A Few Terms:

  • Apologetics: apologia (1 Peter 3:15) – to give a reason, answer, instruction or defense. Apologetics is an intellectual response that gives reason or defense for what one believes.

  • Theism: is the belief in the existence of a god (or gods); specifically : belief in the existence of one God viewed as the creative source of the human race and the world who transcends yet is immanent in the world.
  1. Deity created the universe and continues to actively participate in the world's activities and in human history.
  2. Polytheist (polytheism)poly – many + Theos – God.
  3. Monotheist (Monotheism) mono – one + Theos – God.
  • Agnostic: a (without) gnosis (knowledge) –is one who does not know whether or not there is a God.
  1. The “soft” agnostic does not know whether or not there is a God.
  2. The “hard” agnostic says one cannot know about the existence of God.

  • Atheist: a (not/negative) theos (god/deity) – Without God –an atheist is one who does not believe in God. Additionally, the atheist may or may not actually deny the existence of God.

"The atheists no longer want to be tolerated. They want to monopolize the public square and to expel Christians from it," writes Dinesh D'Souza. "They want political questions like abortion to be divorced from religious and moral claims. They want to control school curricula so they can promote a secular ideology and undermine Christianity. They want to discredit the factual claims of religion, and they want to convince the rest of society that Christianity is not only mistaken but also evil. They blame religion for the crimes of history and the ongoing conflicts in the world today. In short, they want to make religion - and especially the Christian religion - disappear from the face of the earth."[1]

In recent days, there’s been a resurgence, particularly in academic circles of what’s being called, as I mentioned earlier, “The New Atheism.” It’s more than a casual dismissal of the belief in God…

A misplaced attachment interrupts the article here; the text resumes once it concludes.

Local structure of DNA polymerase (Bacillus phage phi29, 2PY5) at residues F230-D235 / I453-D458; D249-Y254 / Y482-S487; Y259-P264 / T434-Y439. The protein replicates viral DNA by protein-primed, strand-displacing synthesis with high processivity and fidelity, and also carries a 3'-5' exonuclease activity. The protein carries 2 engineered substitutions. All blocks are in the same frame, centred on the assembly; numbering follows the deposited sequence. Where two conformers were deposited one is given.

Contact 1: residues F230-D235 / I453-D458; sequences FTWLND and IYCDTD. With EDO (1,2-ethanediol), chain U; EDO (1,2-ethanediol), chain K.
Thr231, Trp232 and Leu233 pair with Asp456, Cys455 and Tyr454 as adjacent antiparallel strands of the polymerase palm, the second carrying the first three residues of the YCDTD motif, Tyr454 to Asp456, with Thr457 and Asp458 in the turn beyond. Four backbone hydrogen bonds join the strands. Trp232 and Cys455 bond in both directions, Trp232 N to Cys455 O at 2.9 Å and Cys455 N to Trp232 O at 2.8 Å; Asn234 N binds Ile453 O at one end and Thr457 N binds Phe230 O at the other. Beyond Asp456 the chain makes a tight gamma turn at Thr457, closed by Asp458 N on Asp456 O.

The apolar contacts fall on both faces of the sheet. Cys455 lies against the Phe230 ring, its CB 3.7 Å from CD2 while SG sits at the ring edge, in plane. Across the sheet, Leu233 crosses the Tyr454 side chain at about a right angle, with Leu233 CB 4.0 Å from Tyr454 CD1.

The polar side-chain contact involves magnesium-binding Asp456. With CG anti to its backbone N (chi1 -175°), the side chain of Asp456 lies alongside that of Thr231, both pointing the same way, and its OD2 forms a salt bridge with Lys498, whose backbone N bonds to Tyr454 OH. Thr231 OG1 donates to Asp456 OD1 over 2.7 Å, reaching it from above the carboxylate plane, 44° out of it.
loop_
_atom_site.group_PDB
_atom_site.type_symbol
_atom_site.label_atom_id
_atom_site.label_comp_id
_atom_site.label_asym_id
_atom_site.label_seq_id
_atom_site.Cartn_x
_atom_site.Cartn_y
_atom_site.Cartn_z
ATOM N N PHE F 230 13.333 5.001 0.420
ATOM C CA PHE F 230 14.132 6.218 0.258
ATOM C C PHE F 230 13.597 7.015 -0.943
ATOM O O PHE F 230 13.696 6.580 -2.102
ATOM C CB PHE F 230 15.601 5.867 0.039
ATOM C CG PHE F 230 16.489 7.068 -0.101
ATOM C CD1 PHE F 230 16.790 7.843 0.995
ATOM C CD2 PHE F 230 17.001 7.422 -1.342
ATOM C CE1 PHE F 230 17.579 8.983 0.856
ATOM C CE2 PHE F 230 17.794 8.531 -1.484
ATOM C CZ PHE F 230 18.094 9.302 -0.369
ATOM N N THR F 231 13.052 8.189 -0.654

New Atheism: don’t simply – not believe in God, they are antitheist.

It’s more of an evangelistic crusade to remove the belief in God from the consciousness of humanity… Richad Dawkins calls it “militant atheism.”

As stated, New Atheist, don’t just not believe in God, they are opposed to God and the belief thereof. It’s not just a stance of, “I don’t believe God exists,” rather its one of “God does not exist and you’re ludicrous if you believe He does…”

They contend that since belief in God is so LUDICROUS, there must be some biological reason that causes them to do so. Especially, since no one in their right mind would do so.

As such, Richard Dawkins, in his book The God Delusion supposes, “The proximate cause of religion might be hyperactivity in a particular node of the brain.”[2]

Or, as cognitive psychologist Steven Pinker suggests, there might be a “God module” in the brain that predisposes people to believe in the Almighty.[3]

The contend that such belief in God goes against all reason, not to mention, all the evidentiary facts of science.

Scholars like anthropologist Scott Atran presume that religious beliefs are nothing more than illusions.

Atran contends that religious belief requires taking:

“what is materially false to be true” and

“what is materially true to be false.”

Atran and others believe that religion requires a commitment to “factually impossible worlds.”[4]

The New Atheists refer to themselves as “brights.”

I am bright,” writes Richard Dawkins, which he defines a bright as one who espouses "a worldview that is free of supernaturalism and mysticism."[5]

According to Daniel Dennett, "We brights don’t believe in ghosts or elves or the Easter Bunny – or God.”[6]

Christopher Hitchens, in his book, God is Not Great: How Religion Poisons Everything says,

“All religions and all churches are equally demented in their belief in divine intervention, divine intercession, or even the existence of the divine in the first place.”[7]


  1. What are some of your initial reactions to some of these statements?
  1. How would you respond and answer such assertions?

[1] Dinesh D’Souza, What’s So Great About Christianity, xv.